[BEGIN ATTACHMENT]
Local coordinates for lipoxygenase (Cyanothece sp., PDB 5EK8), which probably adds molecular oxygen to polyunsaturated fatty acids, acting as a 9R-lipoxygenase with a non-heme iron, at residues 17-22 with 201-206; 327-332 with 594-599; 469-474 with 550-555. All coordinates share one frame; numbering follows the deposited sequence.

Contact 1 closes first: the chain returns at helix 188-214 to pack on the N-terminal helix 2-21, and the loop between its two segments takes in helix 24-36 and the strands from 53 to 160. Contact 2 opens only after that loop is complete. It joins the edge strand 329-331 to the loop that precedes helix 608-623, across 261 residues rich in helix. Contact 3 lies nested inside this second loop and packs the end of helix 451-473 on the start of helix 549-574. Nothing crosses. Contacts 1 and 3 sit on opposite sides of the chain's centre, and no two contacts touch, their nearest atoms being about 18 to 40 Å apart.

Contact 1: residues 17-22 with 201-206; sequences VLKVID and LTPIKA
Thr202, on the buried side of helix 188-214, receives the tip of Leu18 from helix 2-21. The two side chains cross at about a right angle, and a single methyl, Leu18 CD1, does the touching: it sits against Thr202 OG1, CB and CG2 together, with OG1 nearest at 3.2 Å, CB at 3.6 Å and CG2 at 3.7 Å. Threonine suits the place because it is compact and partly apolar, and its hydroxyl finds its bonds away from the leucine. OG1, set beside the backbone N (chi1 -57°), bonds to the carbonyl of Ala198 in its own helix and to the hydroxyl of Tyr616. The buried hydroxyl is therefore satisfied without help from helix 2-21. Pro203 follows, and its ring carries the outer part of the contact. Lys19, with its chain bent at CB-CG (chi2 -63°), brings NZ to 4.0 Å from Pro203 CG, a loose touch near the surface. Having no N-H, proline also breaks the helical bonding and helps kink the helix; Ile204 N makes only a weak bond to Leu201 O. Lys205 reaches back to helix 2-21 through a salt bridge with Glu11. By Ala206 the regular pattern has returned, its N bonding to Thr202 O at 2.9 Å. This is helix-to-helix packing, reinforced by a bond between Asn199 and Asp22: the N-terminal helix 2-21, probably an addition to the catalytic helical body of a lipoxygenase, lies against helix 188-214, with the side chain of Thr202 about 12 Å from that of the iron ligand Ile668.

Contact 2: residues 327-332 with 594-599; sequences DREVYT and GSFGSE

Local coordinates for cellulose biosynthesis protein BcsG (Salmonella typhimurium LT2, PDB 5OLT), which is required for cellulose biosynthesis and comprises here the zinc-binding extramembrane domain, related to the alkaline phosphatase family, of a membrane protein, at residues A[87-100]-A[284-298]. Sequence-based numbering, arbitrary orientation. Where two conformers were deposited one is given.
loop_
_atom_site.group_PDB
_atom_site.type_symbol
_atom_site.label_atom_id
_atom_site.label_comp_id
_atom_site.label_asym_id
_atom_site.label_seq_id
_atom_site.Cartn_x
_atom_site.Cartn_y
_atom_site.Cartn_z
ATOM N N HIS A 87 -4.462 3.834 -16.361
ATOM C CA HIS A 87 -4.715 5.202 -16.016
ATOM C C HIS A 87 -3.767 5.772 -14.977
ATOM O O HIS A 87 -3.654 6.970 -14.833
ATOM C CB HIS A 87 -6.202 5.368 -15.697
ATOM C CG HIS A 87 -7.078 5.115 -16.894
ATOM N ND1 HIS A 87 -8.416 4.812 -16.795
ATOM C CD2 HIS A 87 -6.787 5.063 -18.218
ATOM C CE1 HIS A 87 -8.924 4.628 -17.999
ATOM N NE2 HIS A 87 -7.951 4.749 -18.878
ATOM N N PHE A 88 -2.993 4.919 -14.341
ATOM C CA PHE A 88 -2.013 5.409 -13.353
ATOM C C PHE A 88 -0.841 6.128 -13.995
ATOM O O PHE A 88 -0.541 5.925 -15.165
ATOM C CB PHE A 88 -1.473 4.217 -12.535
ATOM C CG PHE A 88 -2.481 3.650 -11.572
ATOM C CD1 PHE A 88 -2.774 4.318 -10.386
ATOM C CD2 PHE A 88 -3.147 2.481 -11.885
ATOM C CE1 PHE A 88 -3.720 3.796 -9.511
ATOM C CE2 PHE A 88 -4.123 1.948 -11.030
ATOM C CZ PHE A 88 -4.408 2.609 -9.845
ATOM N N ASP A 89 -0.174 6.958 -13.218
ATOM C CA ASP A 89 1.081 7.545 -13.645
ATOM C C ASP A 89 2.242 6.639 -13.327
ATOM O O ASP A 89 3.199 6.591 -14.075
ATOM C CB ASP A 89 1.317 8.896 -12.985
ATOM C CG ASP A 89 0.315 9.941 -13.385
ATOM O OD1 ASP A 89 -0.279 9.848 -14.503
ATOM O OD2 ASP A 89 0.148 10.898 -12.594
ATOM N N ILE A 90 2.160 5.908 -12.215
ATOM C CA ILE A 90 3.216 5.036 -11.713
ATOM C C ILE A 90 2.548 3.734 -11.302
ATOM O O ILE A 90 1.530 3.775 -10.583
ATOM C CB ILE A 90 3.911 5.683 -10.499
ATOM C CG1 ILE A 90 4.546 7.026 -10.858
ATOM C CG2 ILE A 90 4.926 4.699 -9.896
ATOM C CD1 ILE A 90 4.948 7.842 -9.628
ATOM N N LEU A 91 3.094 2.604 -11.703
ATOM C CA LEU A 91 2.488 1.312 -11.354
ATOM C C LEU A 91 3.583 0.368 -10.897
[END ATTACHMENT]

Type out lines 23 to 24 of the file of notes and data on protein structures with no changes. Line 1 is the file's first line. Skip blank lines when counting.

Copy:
ATOM N ND1 HIS A 87 -8.416 4.812 -16.795
ATOM C CD2 HIS A 87 -6.787 5.063 -18.218